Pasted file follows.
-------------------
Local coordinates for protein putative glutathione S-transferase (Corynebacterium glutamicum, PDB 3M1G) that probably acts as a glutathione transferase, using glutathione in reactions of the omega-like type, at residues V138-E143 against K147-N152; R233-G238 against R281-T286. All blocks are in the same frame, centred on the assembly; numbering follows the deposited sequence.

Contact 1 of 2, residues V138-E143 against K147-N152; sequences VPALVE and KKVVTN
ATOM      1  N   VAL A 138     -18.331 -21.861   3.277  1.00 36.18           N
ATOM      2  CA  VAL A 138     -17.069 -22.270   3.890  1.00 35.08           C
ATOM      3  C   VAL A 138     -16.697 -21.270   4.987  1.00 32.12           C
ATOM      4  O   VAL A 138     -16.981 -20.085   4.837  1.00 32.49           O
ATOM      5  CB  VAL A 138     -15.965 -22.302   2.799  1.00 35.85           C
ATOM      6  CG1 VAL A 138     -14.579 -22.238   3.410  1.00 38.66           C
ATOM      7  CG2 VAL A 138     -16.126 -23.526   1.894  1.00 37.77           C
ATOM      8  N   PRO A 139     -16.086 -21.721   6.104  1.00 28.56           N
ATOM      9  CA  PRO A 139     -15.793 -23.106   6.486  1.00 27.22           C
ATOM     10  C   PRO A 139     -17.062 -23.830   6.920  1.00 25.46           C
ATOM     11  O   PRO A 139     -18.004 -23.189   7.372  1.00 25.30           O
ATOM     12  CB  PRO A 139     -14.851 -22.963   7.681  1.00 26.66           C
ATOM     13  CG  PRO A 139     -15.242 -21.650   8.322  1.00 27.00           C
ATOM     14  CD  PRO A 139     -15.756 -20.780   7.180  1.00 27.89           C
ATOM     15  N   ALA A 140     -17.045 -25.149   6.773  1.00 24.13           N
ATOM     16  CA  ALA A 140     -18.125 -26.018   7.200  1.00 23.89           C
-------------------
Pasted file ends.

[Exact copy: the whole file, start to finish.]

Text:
Local coordinates for protein putative glutathione S-transferase (Corynebacterium glutamicum, PDB 3M1G) that probably acts as a glutathione transferase, using glutathione in reactions of the omega-like type, at residues V138-E143 against K147-N152; R233-G238 against R281-T286. All blocks are in the same frame, centred on the assembly; numbering follows the deposited sequence.

Contact 1 of 2, residues V138-E143 against K147-N152; sequences VPALVE and KKVVTN
ATOM      1  N   VAL A 138     -18.331 -21.861   3.277  1.00 36.18           N
ATOM      2  CA  VAL A 138     -17.069 -22.270   3.890  1.00 35.08           C
ATOM      3  C   VAL A 138     -16.697 -21.270   4.987  1.00 32.12           C
ATOM      4  O   VAL A 138     -16.981 -20.085   4.837  1.00 32.49           O
ATOM      5  CB  VAL A 138     -15.965 -22.302   2.799  1.00 35.85           C
ATOM      6  CG1 VAL A 138     -14.579 -22.238   3.410  1.00 38.66           C
ATOM      7  CG2 VAL A 138     -16.126 -23.526   1.894  1.00 37.77           C
ATOM      8  N   PRO A 139     -16.086 -21.721   6.104  1.00 28.56           N
ATOM      9  CA  PRO A 139     -15.793 -23.106   6.486  1.00 27.22           C
ATOM     10  C   PRO A 139     -17.062 -23.830   6.920  1.00 25.46           C
ATOM     11  O   PRO A 139     -18.004 -23.189   7.372  1.00 25.30           O
ATOM     12  CB  PRO A 139     -14.851 -22.963   7.681  1.00 26.66           C
ATOM     13  CG  PRO A 139     -15.242 -21.650   8.322  1.00 27.00           C
ATOM     14  CD  PRO A 139     -15.756 -20.780   7.180  1.00 27.89           C
ATOM     15  N   ALA A 140     -17.045 -25.149   6.773  1.00 24.13           N
ATOM     16  CA  ALA A 140     -18.125 -26.018   7.200  1.00 23.89           C